As I read the first chapter, entitled Composure, I thought it was most beneficial in my note taking and in my head to organize the principles and the skills together in order to better understand the overview of the chapter and the expectations I needed for myself and for the children.

  • Principle One: Composure is self-control in action it is a prerequisite skill adults need before disciplining children
  • Principle Two: Healthy Secure relationships require that we control our own upset. No one can make us angry without our permission.
  • Principle Three: Start the day with the brain smart way and implement stress reduction.
  • Principle Four: Your job is to keep the classroom safe so can children learn.  The child’s job is to help keep it safe.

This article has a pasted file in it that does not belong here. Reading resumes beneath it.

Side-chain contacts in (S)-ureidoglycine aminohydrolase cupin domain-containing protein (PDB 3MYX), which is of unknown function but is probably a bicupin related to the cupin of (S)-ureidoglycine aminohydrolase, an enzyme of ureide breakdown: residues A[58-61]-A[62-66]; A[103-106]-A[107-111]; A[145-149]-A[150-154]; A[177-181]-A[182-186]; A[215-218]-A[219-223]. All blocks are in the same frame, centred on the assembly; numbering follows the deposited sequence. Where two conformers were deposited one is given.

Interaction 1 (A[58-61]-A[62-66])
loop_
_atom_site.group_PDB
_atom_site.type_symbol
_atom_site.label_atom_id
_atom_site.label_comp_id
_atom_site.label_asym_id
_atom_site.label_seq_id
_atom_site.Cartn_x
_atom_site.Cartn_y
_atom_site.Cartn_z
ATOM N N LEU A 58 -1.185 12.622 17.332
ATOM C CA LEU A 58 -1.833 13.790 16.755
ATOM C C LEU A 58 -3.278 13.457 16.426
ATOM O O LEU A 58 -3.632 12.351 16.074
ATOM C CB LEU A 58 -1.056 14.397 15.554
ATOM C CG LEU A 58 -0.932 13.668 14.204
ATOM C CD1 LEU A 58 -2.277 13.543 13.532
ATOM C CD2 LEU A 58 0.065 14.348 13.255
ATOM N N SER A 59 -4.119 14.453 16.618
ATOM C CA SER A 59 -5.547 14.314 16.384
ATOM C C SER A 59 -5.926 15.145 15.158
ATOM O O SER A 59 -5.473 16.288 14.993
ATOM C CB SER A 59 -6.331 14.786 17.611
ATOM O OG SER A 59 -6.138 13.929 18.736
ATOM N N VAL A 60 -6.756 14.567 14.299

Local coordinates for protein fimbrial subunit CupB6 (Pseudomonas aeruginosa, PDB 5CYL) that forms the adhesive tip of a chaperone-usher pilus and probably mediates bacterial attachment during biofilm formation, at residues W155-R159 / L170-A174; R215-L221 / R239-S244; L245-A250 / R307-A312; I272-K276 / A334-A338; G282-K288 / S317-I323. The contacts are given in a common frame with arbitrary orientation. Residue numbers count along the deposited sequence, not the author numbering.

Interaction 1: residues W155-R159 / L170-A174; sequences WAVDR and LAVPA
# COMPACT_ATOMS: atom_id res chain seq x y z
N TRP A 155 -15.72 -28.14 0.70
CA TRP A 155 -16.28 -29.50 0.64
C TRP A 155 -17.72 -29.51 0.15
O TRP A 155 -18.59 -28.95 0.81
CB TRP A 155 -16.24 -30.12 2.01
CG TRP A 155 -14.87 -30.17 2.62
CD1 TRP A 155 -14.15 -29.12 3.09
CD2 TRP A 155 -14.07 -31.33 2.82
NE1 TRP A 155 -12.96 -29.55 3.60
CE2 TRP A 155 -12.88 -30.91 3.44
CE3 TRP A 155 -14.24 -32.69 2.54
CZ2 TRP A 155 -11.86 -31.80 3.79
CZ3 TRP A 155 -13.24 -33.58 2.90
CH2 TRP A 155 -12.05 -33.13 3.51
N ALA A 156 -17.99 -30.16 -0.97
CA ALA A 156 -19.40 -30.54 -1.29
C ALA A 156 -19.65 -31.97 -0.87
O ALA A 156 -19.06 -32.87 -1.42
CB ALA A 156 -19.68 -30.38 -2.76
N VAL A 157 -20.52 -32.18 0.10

• Skill One: Changing trigger thoughts to calming thoughts.
  • Skill Two: Reduce Stress

I felt it was important for me to reflect on what each of these looked like when I was teaching in the classroom on a daily basis.  I felt like if I could see what I was modeling for the children  and what I needed to work on then I could help focus my attention on my staff and my students.  I began by looking at each child and finding strength and a weakness in the child.  It is important to know and support the child’s success which can then help support the weakness.  For example, if a child loves to write and needs extra guidance when it comes to their feelings.  The child could sketch and write words based on the feelings they are having.

As part of this chapter, Dr. Bailey shares it is important to have an activity in the routine that unites the children, disengages the children from the last activity or stress level from a previous problem, connect the children to the new scenario, and prepare to learn!  We spent time disengaging from our play time and preparing for group by streching and taking deep breaths.  The children have not let me forget this routine at every group since we have started in September!